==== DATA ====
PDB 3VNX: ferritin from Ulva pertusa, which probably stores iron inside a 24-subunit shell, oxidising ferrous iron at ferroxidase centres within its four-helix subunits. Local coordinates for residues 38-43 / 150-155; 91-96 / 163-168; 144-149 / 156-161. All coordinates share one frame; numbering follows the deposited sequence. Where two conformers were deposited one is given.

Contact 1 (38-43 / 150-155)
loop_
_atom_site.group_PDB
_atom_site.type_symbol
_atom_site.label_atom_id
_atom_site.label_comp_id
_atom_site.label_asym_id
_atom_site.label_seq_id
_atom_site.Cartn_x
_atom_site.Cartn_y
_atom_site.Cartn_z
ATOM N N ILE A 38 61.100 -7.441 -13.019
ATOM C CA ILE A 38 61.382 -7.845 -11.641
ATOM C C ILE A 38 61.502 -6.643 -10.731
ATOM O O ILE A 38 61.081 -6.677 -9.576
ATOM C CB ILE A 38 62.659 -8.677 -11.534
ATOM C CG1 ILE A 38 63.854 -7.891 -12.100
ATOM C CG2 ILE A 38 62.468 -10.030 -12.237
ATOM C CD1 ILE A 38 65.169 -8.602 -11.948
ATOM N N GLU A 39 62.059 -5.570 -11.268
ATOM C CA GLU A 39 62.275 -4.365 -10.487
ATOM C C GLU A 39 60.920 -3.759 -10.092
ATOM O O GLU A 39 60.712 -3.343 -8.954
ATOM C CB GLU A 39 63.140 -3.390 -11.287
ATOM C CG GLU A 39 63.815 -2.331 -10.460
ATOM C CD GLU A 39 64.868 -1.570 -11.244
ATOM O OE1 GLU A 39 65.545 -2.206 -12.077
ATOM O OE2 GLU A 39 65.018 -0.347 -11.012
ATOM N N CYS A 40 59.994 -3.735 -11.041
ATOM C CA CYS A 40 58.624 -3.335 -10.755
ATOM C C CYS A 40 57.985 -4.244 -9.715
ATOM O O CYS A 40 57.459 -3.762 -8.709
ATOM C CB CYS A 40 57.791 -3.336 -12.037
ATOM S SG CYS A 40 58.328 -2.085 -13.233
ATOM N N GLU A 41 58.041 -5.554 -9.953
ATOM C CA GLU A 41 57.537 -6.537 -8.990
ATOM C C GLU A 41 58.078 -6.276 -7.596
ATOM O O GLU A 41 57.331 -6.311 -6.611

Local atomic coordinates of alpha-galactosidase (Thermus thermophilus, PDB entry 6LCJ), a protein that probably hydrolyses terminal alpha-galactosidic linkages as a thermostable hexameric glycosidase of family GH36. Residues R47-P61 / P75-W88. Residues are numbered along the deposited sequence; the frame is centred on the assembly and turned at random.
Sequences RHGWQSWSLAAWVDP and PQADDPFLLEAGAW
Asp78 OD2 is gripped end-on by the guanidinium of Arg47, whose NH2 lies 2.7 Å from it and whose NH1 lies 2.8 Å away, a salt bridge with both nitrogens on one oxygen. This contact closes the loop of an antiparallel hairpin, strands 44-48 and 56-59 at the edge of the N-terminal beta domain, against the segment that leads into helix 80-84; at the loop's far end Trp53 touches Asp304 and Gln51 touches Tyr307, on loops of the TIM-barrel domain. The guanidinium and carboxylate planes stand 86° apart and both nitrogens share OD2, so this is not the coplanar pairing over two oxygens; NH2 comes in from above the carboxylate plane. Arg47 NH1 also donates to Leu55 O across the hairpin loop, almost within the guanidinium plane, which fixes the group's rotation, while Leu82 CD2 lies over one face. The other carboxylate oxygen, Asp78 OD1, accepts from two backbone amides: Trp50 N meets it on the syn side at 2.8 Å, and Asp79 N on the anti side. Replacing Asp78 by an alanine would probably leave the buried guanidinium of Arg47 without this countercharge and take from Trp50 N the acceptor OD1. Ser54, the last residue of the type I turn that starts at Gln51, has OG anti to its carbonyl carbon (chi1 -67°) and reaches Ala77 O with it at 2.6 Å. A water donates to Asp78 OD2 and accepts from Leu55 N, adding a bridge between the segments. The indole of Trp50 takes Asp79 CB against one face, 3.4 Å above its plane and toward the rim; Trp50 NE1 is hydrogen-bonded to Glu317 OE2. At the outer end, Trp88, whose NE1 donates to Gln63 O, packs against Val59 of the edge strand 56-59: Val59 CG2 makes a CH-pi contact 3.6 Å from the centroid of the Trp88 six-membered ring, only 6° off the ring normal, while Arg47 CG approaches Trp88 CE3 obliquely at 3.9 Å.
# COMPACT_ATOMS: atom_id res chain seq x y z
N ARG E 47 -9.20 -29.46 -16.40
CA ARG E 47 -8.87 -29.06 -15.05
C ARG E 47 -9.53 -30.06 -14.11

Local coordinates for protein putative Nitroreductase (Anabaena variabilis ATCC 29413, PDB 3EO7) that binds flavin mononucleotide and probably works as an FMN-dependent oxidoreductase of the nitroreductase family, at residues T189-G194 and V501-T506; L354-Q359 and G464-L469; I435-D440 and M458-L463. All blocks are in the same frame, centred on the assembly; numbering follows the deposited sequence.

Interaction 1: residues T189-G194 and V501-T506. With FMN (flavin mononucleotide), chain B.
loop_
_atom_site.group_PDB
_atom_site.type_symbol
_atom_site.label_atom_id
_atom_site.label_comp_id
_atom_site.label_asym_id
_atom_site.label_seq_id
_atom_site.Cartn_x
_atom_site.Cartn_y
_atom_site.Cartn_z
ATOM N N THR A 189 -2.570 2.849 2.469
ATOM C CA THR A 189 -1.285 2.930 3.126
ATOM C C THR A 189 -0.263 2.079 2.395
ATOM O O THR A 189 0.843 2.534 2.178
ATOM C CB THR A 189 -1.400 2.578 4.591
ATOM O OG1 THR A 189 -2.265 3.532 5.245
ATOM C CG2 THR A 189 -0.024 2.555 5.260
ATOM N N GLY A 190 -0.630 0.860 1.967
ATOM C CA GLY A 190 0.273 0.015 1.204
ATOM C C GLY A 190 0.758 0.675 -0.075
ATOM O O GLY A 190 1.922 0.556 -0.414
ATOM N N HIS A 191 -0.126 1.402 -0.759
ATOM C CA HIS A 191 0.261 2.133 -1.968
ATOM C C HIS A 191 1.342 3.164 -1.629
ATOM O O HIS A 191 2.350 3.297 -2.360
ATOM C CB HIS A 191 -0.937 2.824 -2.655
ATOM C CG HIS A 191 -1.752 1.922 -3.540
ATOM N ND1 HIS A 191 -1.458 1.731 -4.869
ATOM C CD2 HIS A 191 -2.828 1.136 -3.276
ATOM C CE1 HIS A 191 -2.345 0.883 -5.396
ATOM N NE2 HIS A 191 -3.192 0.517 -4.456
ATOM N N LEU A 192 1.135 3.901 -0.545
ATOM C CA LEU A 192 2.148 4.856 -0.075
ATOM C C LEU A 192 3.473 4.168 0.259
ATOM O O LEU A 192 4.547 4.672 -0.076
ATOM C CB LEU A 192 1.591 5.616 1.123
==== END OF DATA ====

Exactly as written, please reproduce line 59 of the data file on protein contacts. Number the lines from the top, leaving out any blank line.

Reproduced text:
ATOM N N THR A 189 -2.570 2.849 2.469